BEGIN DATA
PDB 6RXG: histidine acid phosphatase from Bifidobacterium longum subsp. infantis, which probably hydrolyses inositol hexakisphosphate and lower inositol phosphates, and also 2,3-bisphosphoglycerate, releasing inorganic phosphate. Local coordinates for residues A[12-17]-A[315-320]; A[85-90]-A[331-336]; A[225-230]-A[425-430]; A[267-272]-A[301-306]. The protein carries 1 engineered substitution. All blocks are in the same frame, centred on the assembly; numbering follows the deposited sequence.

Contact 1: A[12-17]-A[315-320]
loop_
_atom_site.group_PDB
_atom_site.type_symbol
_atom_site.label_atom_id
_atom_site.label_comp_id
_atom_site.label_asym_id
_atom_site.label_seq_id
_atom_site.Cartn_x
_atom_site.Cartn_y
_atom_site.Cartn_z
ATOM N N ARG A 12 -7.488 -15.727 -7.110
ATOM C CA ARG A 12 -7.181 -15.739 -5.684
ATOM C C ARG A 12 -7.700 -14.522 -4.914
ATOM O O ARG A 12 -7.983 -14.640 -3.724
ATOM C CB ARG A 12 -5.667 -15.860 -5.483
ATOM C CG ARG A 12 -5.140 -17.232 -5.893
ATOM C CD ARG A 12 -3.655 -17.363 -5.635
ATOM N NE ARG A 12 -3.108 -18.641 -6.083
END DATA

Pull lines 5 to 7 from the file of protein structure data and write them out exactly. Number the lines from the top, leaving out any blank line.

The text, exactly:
_atom_site.type_symbol
_atom_site.label_atom_id
_atom_site.label_comp_id